Once you have everything ready, in a bowl or large resealable bag, combine the orange juice, lime juice, minced garlic and salt and pepper. Whisk everything to make sure it is well combined. After that you will simple add the steak to the container or bag, seal and refrigerate overnight. This marinade combined with a flavorful cut of steak will make your mouth water for this grilled carne asada recipe.
Grilling Carne Asada
This may be the quickest part of the recipe, the grilling. I used my Weber Kettle for this recipe and cooked the steak over direct heat. Get yourself going with a full chimney of charcoal, that will be spread over about 2/3’s of the Kettle. The flap steaks are not thick but are a decent size and so depending on how big your kettle or grill is, it could take up a decent amount of your grate space.
Before you get the steak on, we are going to get some onions and jalapenos on the grill, for some indirect heat. Cut the onions in half and leave the jalapenos whole. Two maybe three onions should be all you need. For the jalapenos that might be a little more subjective. In our house we tend to cut the top off the jalapeno and put the entire pepper in the taco. If you are up for the heat, you can estimate how many you need, otherwise, determine if you are doing halves, or quarters.
After the grill is up and running, at an approximate temperature of 350°, you can place the onions and jalapenos on, indirect heat for about 30 minutes. At the tail end of that 30 minutes, we can get ready to place the steak on.
Remove the steak from the marinade, pat dry with a paper towel and place on the grill. The flap steak will only need 2-3 minutes on each side of direct heat. This recipe is calling for flap steak times, which is a slightly thinner cut of steak. If using flank steak or skirt steak (both of which are just a little thicker but granted not that much thicker), you will have to adjust the times, but only slightly. Add maybe 2 minutes per side for those slight thicker cuts of steak.
If you want to check IT on the meat, while difficult, an instant read thermometer will be your best bet. Try the ThermoPro TP19H if you are in the market for one.
After the flap steak is completed you can remove it and let it rest for about 10 minutes. While the steak is resting, take the onions and jalapenos and get them over the direct heat until you get a little bit of char on them. After a few minutes of direct heat and the char to your liking, you can remove and prepare to serve with the grilled carne asada.
Grilled Carne Asada Tacos
After pulling everything off the grill, the simplicity and mouthwatering deliciousness of this grilled carne asada recipe will start to come together.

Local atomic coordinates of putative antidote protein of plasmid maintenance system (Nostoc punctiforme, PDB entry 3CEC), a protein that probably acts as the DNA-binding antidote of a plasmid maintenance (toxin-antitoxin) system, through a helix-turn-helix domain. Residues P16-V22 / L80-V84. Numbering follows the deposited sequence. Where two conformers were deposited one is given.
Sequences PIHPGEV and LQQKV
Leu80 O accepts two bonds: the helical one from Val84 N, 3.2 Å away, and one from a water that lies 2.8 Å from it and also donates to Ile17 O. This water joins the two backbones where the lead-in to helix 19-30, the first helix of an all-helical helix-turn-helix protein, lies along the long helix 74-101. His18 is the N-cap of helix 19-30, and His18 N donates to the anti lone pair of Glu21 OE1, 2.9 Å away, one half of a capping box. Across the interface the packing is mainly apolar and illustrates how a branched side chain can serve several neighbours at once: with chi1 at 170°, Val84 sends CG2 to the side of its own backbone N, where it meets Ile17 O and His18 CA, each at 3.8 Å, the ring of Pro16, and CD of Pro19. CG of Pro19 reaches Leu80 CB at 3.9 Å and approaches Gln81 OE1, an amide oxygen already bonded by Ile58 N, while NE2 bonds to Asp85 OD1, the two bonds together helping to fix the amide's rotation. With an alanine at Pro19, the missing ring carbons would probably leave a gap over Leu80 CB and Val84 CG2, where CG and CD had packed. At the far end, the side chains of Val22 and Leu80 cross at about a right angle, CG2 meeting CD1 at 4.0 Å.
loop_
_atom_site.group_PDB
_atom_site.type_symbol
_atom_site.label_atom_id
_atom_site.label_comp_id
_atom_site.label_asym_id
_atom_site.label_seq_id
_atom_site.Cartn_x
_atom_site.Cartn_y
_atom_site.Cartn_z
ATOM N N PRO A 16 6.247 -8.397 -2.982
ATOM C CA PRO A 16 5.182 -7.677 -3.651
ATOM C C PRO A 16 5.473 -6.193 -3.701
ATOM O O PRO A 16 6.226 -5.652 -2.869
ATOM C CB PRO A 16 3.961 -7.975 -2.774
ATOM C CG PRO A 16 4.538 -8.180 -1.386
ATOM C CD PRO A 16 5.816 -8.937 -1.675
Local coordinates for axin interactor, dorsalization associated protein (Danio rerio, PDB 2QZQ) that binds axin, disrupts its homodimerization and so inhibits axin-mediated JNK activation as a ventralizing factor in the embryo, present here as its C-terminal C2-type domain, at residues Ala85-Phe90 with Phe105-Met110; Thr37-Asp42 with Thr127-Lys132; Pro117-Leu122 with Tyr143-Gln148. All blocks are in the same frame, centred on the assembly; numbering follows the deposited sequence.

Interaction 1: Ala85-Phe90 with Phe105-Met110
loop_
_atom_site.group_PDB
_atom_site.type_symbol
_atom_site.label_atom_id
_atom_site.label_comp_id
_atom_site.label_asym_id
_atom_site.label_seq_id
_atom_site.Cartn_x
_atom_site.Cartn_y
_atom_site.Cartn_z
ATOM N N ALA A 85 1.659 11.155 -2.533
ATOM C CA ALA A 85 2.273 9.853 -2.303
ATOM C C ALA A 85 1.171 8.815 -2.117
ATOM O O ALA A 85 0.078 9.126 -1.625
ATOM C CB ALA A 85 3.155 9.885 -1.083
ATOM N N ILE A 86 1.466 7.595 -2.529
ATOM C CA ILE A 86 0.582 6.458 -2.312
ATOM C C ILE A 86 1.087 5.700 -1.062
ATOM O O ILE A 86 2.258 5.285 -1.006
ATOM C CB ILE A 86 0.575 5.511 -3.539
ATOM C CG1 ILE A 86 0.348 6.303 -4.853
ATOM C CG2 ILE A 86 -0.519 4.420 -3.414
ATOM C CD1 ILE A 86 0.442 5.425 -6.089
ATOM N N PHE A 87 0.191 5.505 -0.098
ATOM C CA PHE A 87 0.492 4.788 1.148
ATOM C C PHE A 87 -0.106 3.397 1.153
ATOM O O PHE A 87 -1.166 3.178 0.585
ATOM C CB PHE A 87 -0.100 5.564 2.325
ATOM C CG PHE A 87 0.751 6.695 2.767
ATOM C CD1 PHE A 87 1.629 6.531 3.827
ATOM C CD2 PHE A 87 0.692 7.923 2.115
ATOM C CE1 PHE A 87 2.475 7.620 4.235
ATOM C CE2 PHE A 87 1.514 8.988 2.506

You will serve carne asada by cutting it against the grain and cut it into longer slices. You are also going to slice the onions and cut the tops off the jalapeno peppers. I used flour tortillas, but corn tortillas work as well. If using corn tortillas, warm them up first, otherwise they will fall apart. Add the steak, onions and jalapenos. if you want to add some salsa or hot sauce, garnish how you would like. A Pico de Gallo, works great as well on this recipe.
Wrapping Up, Grilled Carne Asada
Grilled carne asada is a delicious and versatile dish that offers a tantalizing blend of flavors and textures. Whether enjoyed on its own or used as a filling for tacos or burritos, this marinated and charred meat is sure to satisfy any carnivorous cravings. The simplicity of the ingredients allows for easy preparation at home, while the complex flavors make it an impressive choice for entertaining guests. So fire up the grill, marinate your beef in zesty citrus juices and spices, and get ready to savor every tender bite of this mouthwatering Mexican classic.
Thanks for being here and checking out this grilled carne asada recipe. I hope you enjoy it! We always appreciate comments, 5 star recipe rating and social media shares. As always, keep that smoke rolling!
Need some other recipes for tacos or done on the grill, here are a few suggestions:
- Authentic Grilled Mexican Green Onions
- Smoked Pork Tacos
- Cast Iron Chicken Tacos
- Smoked Barbacoa Tacos
- Grilled Honey BBQ Salmon
- Easy Grilled Beer Brats
This post contains affiliate links. If you use these links to buy something I may earn a commission.
- 2 lb's flap steak (substitute with flank or skirt steak if you cannot get flap steak)
- 2 white onions
- 2-3 jalapenos
- flour or corn tortillas
Carne Asada Marinade
- 1/4 cup of lime juice
- 1/2 cup of orange juice
- 1 tbsp. of minced garlic
- 1/2 tsp. of salt
- 1/2 tsp. of black pepper
- Gather your marinade ingredients together, mix well add to a container or sealed bag. Add the meat, place in the refrigerator and marinade overnight.
- Start your grill for direct heat. If using a Kettle a full chimney worth will be enough, as this is a quick grill
- While the charcoal is getting ready, slice your onions in half and prepare to place them on the grill with some indirect heat.
- The onions and jalapenos need to go on about 30 minutes before the steak
- With the grill at a temperature of about 350, place the steak on and grill on each side for about 3 minutes
- After 3 minutes on each side, remove and let rest for about 10 minutes, covered in foil
- After having removed the steak, move the onions and jalapenos over to direct heat for about ten minutes or until you get a nice char on the onions and peppers.
- Slice the onions, the steak against the grain and the jalapenos, slice off the top and you can leave whole for the tacos
- Make the tacos with flour or corn tortillas, onions, jalapenos and grilled carne asada. Garnish with some hot sauce, salsa or Pico de Gallo.
Nutrition Information:Yield: 6 Serving Size: 1
Amount Per Serving: Calories: 516Total Fat: 23gSaturated Fat: 9gTrans Fat: 0gUnsaturated Fat: 13gCholesterol: 103mgSodium: 307mgCarbohydrates: 25gFiber: 2gSugar: 4gProtein: 48g